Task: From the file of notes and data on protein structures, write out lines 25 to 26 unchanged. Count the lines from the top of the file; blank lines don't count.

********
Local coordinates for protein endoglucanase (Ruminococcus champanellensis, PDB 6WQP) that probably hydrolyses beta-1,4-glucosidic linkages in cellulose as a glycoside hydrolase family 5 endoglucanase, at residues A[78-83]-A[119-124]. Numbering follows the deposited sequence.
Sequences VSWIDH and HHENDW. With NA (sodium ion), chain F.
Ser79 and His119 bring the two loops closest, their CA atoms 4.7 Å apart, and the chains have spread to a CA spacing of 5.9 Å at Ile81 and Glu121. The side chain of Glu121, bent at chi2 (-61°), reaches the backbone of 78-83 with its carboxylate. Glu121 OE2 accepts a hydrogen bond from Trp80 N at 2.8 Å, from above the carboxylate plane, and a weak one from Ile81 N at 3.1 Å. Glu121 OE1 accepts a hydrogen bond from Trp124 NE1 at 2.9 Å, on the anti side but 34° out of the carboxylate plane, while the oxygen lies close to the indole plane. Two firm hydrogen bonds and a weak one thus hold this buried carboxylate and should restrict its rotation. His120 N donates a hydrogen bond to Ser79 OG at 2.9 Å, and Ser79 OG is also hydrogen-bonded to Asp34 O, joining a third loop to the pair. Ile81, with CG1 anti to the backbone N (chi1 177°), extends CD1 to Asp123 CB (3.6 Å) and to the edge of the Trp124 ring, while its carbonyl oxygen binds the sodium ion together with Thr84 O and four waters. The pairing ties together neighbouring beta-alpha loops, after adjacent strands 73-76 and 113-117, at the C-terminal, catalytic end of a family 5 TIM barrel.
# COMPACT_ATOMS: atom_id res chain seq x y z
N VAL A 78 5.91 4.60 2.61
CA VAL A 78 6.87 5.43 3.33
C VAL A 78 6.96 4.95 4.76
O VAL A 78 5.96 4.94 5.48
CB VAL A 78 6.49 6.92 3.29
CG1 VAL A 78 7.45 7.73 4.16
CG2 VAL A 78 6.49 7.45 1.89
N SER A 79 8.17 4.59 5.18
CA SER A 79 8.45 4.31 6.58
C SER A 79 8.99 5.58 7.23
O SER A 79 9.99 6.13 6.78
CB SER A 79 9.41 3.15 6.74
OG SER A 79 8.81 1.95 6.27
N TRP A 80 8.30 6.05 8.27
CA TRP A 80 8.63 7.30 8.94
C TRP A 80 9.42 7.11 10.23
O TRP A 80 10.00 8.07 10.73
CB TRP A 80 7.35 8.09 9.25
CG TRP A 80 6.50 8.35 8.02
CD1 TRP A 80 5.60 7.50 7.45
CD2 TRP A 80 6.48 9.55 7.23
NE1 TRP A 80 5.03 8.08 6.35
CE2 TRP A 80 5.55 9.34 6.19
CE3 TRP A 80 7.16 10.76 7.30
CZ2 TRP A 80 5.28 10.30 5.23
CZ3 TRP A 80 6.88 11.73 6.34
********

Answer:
CD2 TRP A 80 6.48 9.55 7.23
NE1 TRP A 80 5.03 8.08 6.35